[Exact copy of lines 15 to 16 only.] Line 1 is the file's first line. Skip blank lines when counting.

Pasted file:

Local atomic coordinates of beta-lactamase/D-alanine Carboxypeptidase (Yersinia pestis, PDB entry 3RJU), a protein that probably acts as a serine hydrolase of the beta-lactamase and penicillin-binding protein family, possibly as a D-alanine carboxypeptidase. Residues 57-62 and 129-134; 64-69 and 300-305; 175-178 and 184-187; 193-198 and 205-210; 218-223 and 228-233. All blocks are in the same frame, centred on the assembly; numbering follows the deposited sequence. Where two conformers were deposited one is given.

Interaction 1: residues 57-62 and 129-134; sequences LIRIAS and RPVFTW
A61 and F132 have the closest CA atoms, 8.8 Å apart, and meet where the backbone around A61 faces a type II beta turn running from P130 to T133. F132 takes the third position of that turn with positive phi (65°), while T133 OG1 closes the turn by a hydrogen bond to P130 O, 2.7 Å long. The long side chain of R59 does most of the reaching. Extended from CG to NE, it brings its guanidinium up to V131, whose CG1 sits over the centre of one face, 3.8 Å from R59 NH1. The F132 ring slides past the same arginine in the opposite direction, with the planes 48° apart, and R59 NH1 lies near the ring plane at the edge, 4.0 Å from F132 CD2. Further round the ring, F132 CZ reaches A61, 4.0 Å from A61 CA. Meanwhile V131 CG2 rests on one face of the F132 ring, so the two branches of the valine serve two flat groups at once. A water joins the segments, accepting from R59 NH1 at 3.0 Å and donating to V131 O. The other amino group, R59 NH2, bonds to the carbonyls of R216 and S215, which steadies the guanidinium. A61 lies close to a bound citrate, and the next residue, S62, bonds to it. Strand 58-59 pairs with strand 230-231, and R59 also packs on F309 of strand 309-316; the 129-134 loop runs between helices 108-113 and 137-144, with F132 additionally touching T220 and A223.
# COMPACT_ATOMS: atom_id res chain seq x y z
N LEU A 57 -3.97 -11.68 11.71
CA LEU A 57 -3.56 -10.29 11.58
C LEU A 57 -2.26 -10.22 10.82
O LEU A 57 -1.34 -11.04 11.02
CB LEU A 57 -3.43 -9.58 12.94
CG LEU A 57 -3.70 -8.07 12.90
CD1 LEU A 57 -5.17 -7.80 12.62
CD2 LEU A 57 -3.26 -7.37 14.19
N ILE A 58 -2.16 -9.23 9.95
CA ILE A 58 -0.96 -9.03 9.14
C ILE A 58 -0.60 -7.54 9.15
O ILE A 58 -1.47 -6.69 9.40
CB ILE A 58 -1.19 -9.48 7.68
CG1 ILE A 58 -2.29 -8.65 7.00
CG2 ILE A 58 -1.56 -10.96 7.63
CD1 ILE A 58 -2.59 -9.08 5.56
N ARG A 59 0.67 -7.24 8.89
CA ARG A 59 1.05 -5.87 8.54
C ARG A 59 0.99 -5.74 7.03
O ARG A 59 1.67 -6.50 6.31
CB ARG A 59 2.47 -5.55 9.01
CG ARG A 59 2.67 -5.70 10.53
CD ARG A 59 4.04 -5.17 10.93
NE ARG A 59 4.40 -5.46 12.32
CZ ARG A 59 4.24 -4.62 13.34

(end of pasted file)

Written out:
C ILE A 58 -0.60 -7.54 9.15
O ILE A 58 -1.47 -6.69 9.40